Ubiquitination is mediated by the stepwise activity of several enzymes (Hershko and Ciechanover, 1998). First, an ubiquitin-activating enzyme (E1) activates the 76-amino-acid ubiquitin molecule by an ATP-dependent mechanism and transfers it to an ubiquitin-conjugating enzyme (E2). Then, an ubiquitin ligase (E3) facilitates transfer of ubiquitin from E2 to the appropriate substrate. Three protein motifs display intrinsic, biochemically demonstrable, ubiquitin ligase activity: the HECT domain, the RING finger and a structural relative of the RING finger termed the U box (Hatakeyama and Nakayama, 2003; Jackson et al., 2000; Joazeiro et al., 1999; Scheffner et al., 1993). As the E3 is responsible for target specificity, the number of E3 enzymes is far greater than the number of either E1 or E2 enzymes. A typical eukaryotic genome encodes a single E1 and perhaps ∼20 E2s, but> 100 E3s. In some cases, including in the prototypical SCF complex, ubiquitin ligase and substrate recognition domains reside in different proteins that associate as a multisubunit E3. In most cases, though, the E3 is a single protein that binds the substrate and catalyzes its ubiquitination.

At least five different components of the Notch pathway are regulated by ubiquitination [including the ligand Delta, the epsin Liquid facets (Lqf), the receptor Notch, the Notch regulator Numb, and some bHLH repressor-encoding products of the HES genes], and ubiquitination can either negatively- or positively-regulate Notch signaling depending on the particular substrate and situation (Chen et al., 2002; Hirata et al., 2002; Itoh et al., 2003; Lai, 2002). In some cases, the same component is directly targeted by multiple E3 ubiquitin ligases. For example, membrane-localized Notch is regulated by Su(dx)/Itch (Cornell et al., 1999; Qiu et al., 2000) and possibly by Sel-1 (Grant and Greenwald, 1997), whereas nuclear Notchintra is regulated by Sel-10/Ago (Gupta-Rossi et al., 2001; Hubbard et al., 1997; Oberg et al., 2001; Wu et al., 2001).

In recent years, two types of E3 ubiquitin ligase were shown to target Delta and regulate its localization and signaling activity (Le Borgne and Schweisguth, 2003a). Both E3s were identified through the study of neurogenic mutants, which display excess neural differentiation. This phenotypic class includes mutations in all central components of Notch signaling. neuralized (neur) is a fly neurogenic that was discovered over twenty years ago (Lehmann et al., 1983; Wieschaus et al., 1984). Neur is absolutely required in some settings of Notch signaling in flies, but is dispensable in others. For example, Neur restricts neural precursors, R8 photoreceptors and muscle precursors, and controls asymmetric cell divisions within neural lineages, but is dispensable for wing margin specification, eye growth and restriction of wing vein thickness (Corbin et al., 1991; Lai and Rubin, 2001a; Lai and Rubin, 2001b; Lehmann et al., 1983; Yeh et al., 2000). Mind bomb (mib) is a fish neurogenic that also displays defective Notch signaling in certain other developmental settings, including somite formation and vascular development (Jiang et al., 1996; Lawson et al., 2001; Schier et al., 1996; van Eeden et al., 1996). Neur and Mib each contain a RING finger at their respective C termini, and both have been biochemically demonstrated to directly ubiquitinate Delta (Deblandre et al., 2001; Itoh et al., 2003; Lai et al., 2001; Price et al., 1993). Aside from this motif, however, these proteins are completely unrelated.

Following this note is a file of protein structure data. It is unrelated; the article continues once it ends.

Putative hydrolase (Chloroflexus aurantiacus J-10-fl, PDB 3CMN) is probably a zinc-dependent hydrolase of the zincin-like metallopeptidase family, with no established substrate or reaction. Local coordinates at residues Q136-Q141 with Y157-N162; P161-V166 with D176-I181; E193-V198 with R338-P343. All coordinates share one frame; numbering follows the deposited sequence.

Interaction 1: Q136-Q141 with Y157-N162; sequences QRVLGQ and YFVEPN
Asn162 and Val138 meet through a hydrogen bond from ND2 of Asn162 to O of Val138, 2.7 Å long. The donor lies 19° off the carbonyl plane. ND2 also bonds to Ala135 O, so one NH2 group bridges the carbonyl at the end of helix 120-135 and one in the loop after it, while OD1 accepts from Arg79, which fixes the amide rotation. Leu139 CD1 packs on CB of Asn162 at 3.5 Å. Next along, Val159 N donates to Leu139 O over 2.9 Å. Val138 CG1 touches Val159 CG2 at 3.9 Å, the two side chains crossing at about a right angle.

As is the case for a number of other transmembrane proteins, monoubiquitination of Delta induces its endocytosis and subsequent degradation (Deblandre et al., 2001; Itoh et al., 2003; Lai et al., 2001; Pavlopoulos et al., 2001). Curiously then, Neur and Mib non-autonomously stimulate Notch activation by Delta-expressing, signal-sending cells. The evidence for this is that mib-mutant fish cells are deficient in their ability to send a lateral inhibitory signal in neural tube cell transplantation experiments (Itoh et al., 2003), that neur mutant fly cells are preferentially inhibited from adopting the neural fate at mosaic clone borders (Pavlopoulos et al., 2001) and display non-autonomous defects during asymmetric neural lineage divisions (Le Borgne and Schweisguth, 2003b), and that co-expression of Neur with Delta potentiates the ability of a cell to activate Notch signaling in neighboring cells (Pavlopoulos et al., 2001).